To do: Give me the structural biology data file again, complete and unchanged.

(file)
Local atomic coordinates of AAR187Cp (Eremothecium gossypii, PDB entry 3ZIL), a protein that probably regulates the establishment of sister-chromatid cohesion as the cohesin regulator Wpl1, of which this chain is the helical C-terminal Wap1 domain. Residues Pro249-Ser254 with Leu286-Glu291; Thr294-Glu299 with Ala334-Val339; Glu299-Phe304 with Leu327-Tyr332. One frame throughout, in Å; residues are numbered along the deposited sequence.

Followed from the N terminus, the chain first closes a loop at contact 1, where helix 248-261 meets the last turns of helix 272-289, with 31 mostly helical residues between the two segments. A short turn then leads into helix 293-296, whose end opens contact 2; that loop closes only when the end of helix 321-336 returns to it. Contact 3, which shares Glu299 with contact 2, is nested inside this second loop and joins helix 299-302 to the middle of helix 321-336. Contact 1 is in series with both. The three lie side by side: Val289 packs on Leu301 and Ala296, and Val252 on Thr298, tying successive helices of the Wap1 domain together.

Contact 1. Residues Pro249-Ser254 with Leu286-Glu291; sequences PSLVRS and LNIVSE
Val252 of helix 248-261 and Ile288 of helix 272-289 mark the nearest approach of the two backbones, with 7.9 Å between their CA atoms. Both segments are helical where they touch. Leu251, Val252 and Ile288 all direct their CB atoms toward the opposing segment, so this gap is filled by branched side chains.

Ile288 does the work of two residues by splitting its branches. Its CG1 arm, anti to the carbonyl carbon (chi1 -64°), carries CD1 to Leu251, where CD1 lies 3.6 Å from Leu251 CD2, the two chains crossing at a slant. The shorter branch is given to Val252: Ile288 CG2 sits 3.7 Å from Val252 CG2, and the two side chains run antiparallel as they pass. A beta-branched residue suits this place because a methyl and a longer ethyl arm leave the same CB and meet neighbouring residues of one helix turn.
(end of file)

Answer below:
Local atomic coordinates of AAR187Cp (Eremothecium gossypii, PDB entry 3ZIL), a protein that probably regulates the establishment of sister-chromatid cohesion as the cohesin regulator Wpl1, of which this chain is the helical C-terminal Wap1 domain. Residues Pro249-Ser254 with Leu286-Glu291; Thr294-Glu299 with Ala334-Val339; Glu299-Phe304 with Leu327-Tyr332. One frame throughout, in Å; residues are numbered along the deposited sequence.

Followed from the N terminus, the chain first closes a loop at contact 1, where helix 248-261 meets the last turns of helix 272-289, with 31 mostly helical residues between the two segments. A short turn then leads into helix 293-296, whose end opens contact 2; that loop closes only when the end of helix 321-336 returns to it. Contact 3, which shares Glu299 with contact 2, is nested inside this second loop and joins helix 299-302 to the middle of helix 321-336. Contact 1 is in series with both. The three lie side by side: Val289 packs on Leu301 and Ala296, and Val252 on Thr298, tying successive helices of the Wap1 domain together.

Contact 1. Residues Pro249-Ser254 with Leu286-Glu291; sequences PSLVRS and LNIVSE
Val252 of helix 248-261 and Ile288 of helix 272-289 mark the nearest approach of the two backbones, with 7.9 Å between their CA atoms. Both segments are helical where they touch. Leu251, Val252 and Ile288 all direct their CB atoms toward the opposing segment, so this gap is filled by branched side chains.

Ile288 does the work of two residues by splitting its branches. Its CG1 arm, anti to the carbonyl carbon (chi1 -64°), carries CD1 to Leu251, where CD1 lies 3.6 Å from Leu251 CD2, the two chains crossing at a slant. The shorter branch is given to Val252: Ile288 CG2 sits 3.7 Å from Val252 CG2, and the two side chains run antiparallel as they pass. A beta-branched residue suits this place because a methyl and a longer ethyl arm leave the same CB and meet neighbouring residues of one helix turn.